China has set the guiding rate for its yuan currency lower for a third consecutive day.
Chinese central bank officials on Thursday offered a rare public defense after their unexpected move this week to devalue the yuan, saying the currency will stabilize and eventually resume its climb.
The PBOC set its guidance rate at 6.4010 per dollar prior to the market opening, weaker than the previous fix of 6.3306.
At 10.50 am, 30-share benchmark S&P BSE Sensex was at 27,672.55, up 160.29 points, or 0.6 percent over previous close.
The PBOC also said that it would monitor “abnormal” cross-border flows after the devaluation raised fears that investors would seek to pull capital out of China in anticipation of further falls in the currency. Rather than following the market down, the PBOC appears to be leading it. The value of the yuan has dropped by nearly 3.5%, and it could drop further.
The current exchange rate is now more consistent with economic fundamentals, and there is no need to adjust it to boost exports, PBOC Deputy Governor Yi Gang said at Thursday’s press conference.
Meanwhile, the World Gold Council (WGC) reported today that global gold demand in the second quarter plunged by 12 percent year-on-year to a six-year low of 914.9 tonnes. The yuan’s offshore rate fell to a record 2.1 per cent discount to the onshore level on Wednesday, before Thursday’s rebound narrowed the gap to 0.4 per cent.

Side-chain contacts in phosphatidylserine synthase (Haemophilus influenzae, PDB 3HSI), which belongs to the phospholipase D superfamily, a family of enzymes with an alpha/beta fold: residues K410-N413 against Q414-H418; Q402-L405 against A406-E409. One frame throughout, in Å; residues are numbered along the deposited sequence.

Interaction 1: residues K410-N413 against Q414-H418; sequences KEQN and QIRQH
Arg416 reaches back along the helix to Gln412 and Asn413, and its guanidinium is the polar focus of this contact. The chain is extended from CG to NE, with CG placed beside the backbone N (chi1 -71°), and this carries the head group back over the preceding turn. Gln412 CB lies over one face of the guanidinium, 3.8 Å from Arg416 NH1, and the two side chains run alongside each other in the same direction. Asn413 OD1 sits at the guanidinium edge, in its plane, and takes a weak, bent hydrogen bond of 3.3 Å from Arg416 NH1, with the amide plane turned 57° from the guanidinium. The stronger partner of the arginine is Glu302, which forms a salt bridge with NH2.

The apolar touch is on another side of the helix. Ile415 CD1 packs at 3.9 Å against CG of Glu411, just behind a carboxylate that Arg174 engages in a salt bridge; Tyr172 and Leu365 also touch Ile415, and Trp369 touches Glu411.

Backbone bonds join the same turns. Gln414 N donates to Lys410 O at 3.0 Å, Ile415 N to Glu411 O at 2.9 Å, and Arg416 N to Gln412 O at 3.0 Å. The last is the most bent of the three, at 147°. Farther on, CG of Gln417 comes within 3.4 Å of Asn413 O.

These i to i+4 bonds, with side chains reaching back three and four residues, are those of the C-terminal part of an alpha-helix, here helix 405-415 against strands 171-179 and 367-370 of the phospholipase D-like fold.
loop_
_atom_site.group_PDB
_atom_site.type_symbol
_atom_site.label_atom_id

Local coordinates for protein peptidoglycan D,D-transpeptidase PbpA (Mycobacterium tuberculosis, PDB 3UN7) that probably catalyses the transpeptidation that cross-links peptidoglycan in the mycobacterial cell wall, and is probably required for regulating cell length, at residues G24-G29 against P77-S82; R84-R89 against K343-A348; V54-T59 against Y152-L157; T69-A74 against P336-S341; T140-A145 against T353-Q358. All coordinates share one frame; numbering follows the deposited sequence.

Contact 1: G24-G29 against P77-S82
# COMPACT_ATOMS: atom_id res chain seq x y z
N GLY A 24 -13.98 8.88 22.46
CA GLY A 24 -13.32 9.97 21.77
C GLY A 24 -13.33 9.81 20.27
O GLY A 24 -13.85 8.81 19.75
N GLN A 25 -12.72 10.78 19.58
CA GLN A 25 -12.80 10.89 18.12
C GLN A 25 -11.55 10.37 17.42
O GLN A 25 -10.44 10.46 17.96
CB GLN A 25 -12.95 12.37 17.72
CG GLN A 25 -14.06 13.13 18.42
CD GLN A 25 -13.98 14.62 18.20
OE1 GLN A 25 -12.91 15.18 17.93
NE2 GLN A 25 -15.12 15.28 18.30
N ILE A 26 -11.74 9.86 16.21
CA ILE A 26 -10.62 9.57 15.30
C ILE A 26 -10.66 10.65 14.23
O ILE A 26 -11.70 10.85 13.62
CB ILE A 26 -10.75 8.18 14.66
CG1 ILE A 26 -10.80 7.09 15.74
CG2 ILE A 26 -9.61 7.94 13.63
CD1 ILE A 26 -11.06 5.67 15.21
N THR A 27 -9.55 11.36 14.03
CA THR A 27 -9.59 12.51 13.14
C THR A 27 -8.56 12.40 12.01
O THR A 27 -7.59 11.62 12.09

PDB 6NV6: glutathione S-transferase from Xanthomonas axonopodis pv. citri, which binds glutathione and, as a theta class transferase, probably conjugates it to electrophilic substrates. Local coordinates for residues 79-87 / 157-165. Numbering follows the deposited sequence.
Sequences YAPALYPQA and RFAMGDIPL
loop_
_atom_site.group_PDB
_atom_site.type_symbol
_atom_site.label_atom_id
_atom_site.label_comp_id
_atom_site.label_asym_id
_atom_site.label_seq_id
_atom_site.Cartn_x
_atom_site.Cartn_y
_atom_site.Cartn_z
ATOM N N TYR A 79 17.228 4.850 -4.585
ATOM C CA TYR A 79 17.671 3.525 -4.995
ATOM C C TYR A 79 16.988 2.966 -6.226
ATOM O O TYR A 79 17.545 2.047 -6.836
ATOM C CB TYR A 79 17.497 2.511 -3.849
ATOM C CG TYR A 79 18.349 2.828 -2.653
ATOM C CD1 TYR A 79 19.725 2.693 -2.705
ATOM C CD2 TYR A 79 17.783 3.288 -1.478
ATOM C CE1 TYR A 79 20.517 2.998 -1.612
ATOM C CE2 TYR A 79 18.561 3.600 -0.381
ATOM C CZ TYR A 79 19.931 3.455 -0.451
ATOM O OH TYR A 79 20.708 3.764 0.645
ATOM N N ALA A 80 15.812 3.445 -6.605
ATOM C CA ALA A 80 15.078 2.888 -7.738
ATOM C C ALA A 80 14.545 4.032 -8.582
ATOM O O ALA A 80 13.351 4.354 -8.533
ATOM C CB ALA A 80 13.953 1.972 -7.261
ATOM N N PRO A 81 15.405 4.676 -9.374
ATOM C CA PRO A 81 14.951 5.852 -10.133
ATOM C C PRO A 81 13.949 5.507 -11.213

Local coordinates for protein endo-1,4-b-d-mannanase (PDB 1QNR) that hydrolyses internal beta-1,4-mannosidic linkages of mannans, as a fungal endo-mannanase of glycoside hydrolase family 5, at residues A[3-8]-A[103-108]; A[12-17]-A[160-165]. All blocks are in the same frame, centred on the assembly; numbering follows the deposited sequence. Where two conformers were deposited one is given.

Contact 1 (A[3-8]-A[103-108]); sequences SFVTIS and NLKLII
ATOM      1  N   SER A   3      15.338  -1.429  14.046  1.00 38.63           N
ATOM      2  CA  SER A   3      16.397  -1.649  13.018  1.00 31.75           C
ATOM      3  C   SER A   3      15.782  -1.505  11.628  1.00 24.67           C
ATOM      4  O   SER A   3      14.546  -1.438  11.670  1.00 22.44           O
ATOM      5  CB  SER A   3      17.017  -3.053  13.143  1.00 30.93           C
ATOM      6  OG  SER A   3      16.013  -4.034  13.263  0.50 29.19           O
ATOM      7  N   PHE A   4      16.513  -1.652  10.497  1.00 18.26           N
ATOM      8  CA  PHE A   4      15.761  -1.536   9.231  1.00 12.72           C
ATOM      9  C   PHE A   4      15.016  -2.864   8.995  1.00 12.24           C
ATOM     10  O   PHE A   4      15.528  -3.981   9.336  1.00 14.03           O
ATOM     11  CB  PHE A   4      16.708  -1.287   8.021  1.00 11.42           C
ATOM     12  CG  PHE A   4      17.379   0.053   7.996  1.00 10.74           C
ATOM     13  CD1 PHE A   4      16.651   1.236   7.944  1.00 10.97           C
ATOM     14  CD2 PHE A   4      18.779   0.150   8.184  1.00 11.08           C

“This move may also trigger a new currency war” if central banks respond by trying to depress their country’s own exchange rates, said Nicholas Teo of CMC Markets in a report.
“We’re kind of hoping that we can go back to normal market conditions and focus on U.S. data and what that means for the Fed“, said Jeremy Stretch, head of foreign-exchange strategy at Canadian Imperial Bank of Commerce in London.
The US unit also strengthened against the Australian dollar, which is often seen as a proxy for China’s yuan, with the Aussie at 72.55 US cents from 73.47 cents on Tuesday.
The move sent Asia-Pacific currencies plummeting, pushing the Malaysian ringgit to 17-year lows, on fears the cut could hurt other regional economies and spark a race to the bottom by central banks in a bid to keep their exports competitive.
“This is like a double whammy with China allowing its currency to weaken”, said Wee-Ming Ting, the head of Asian fixed income in Singapore at Pictet Asset Management, which oversees $US19 billion of emerging-market debt.